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Thread: Colic on a breastfed baby
19th May 2012 09:03 PM #1
- Join Date
- May 2012
Colic on a breastfed baby
I've read somewhere that breastfed babies don't have the tendency to be colicky, is it true? Because I am currently nursing my 3 weeks old son and sometimes he'll just cry without reason and then my in-laws would tell me that it is colic. Hope someone could enlighten me about this. Thank you very much.
20th May 2012 10:20 AM #2
Breastfed babies can be colicky too, but I'd first try to determine whether it's colic or whether it's something else. I'll give you some links to products that help with colic below, but first I'm going to show you some things you can try to calm your fussy baby, whether it's colic or not.
Babies often tend to have a fussy period each day, and often this is in the evening. Unfortunately it can last for hours, which can be unnerving for parents.
So one of the things that can really help to calm a fussy baby is to emulate what it was like for bub in the womb.
Bub was very warm and in a confined place so that his arms and legs couldn't flail. We can replicate this by snugly swaddling a baby so that their arms and legs don't come out of the blanket.
Bub was used to movement all day long. When you walked and climbed stairs, you were gently rocking your baby. Your baby is used to movement and also loves to hear your voice and be close to you. Using a swing or a wrap/sling can allow baby to experience that movement again. I would try for the wrap first because it allows baby to be close to me, but if you don't have a wrap that supports your newborn well, then a swing works very well too.
Another thing your baby enjoyed in the womb was hearing your heartbeat, your voice, and the noises from your surroundings. Dr. Harvey Karpe says that these noises were as loud as a vacuum cleaner when your child was in the womb. We replicate this with white noise like running water, a hair dryer or a vacuum cleaner.
And the last thing baby experienced was sucking. We replicate this by putting baby to the breast and this is why babies often fall asleep at the breast. If a child needs more sucking in order to go to sleep, some parents will introduce a dummy. I had to use this with my 3rd baby because he had open heart surgery when he was 2 months old, and he needed to suck for soothing when he was in the hospital. However I found that if I mostly put him to the breast at home, he really didn't want the dummy and he was completely done with it before 5 months of age. I'm not sure I would introduce one at 3 weeks of age simply because you're trying to get breastfeeding established.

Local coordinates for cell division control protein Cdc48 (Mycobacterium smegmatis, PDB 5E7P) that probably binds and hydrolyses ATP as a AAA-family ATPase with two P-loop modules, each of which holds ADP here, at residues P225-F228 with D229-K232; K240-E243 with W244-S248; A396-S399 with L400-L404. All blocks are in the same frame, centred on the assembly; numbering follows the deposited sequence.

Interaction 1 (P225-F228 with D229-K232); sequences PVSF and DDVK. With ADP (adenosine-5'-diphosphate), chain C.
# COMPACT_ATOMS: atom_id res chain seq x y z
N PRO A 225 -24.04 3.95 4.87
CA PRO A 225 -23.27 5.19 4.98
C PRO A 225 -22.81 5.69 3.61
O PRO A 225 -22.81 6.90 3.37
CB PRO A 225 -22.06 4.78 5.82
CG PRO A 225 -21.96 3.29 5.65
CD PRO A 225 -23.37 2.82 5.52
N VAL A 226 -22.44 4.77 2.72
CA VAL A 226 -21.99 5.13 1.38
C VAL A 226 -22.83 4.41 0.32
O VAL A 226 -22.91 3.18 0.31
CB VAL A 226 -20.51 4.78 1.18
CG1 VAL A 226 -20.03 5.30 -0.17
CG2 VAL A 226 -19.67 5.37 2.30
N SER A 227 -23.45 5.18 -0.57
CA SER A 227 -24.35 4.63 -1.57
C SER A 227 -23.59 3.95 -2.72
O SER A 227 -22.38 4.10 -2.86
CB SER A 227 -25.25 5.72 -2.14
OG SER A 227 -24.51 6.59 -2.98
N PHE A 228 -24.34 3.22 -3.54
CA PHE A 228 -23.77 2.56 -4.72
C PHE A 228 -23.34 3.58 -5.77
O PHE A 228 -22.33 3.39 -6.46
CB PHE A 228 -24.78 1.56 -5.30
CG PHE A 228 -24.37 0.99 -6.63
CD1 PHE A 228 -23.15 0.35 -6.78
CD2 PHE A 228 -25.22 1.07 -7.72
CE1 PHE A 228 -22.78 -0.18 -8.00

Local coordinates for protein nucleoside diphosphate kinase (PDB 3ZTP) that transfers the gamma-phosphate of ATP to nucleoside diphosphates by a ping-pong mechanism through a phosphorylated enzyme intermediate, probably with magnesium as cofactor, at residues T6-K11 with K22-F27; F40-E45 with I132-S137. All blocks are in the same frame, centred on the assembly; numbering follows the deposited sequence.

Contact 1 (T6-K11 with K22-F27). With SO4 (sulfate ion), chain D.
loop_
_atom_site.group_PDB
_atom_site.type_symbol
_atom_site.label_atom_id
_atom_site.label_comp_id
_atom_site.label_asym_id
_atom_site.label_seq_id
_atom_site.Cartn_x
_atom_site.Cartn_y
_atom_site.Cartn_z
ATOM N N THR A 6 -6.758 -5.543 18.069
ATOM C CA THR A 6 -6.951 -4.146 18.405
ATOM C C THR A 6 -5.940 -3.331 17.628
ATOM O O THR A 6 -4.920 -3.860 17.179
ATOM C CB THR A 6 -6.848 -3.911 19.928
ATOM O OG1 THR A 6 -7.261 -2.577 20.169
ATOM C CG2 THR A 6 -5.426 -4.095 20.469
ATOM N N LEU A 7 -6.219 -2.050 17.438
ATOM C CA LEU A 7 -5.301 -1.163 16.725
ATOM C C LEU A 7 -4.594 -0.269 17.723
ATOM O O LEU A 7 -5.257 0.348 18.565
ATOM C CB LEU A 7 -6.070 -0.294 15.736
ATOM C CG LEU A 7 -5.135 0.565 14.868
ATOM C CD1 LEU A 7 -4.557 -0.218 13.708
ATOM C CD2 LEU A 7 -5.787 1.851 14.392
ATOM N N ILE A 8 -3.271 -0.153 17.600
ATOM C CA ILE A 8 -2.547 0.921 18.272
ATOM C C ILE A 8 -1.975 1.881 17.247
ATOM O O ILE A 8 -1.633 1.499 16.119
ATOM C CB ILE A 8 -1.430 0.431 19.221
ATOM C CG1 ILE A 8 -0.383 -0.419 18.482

Here are some videos showing you just how effective these techniques can be at calming a fussy baby.
You can see a few more videos on this calm a crying baby page.
And here are the links to some products that help with colic.
Weleda Baby Colic Powder
Brouer Colic Relief
And you will find some wonderful information in the Well Adjusted Babies book, including tips for colic.
Anyone else have any tips for colic or calming a fussy baby?
22nd May 2012 11:45 PM #3
- Join Date
- May 2012
Thanks so much for the advice Kate. I'll go and see those videos and links for more ideas.
23rd May 2012 05:30 AM #4
I see you have had some excellent advice from Kate above.
I just wanted to share a quote with you from Dr. Sears (the famous Attachment/Gentle Parenting Paediatrician): ''If you wonder whether or not you have a colicky baby - you don't". I think what he is saying is that, whilst most babies (including breastfed babies) will spend some time 'fussing' (which can include crying) each day (particularly from 3 weeks-3 months old) a colicky baby will tend to cry inconsolably. Most sources report that breastfed babies are less likely to have colic, although it is possible for a breastfed baby to have colic. This is an excellent link entitled Colic in the Breastfed Baby.
Like Kate I can testify to baby wearing as an excellent way to calm a fussing baby.
Is it a particular time of day that your baby seems unhappy? Many baby fuss and 'cluster feed' in the evenings.
Something else I wanted to add is from my own experience. When my son was 3 weeks old I seemed to be breastfeeding him constantly (sometimes for 2-3 hours at a time) and if he was not on the breast he would fuss and cry. At 3 weeks of age, it was discovered (at a breastfeeding clinic) that my son had a tongue tie. Therefore, he was not able to latch on fully and was only 'nibbling' at the breast and not getting enough hind-milk as well as taking ages to feed. Once we had the tongue tie cut (a simple procedure performed in our own home) he could feed much easier and stopped fussing. I was just wondering if you had attended any breastfeeding support groups to check the latch?
Please feel free to post back if you have any more questions.
26th May 2012 06:06 AM #5
Oh - lots more good information from LJ. Only recently I've heard more and more stories of babies who were born with a tongue tie and had trouble latching. And I like what was shared about how a colicky baby will tend to cry inconsolably, so if you're wondering if the baby has colic, he probably doesn't (you would KNOW that your baby has colic because he would be inconsolable).
Please let us know how things are going. Have you tried anything new, and is anything working?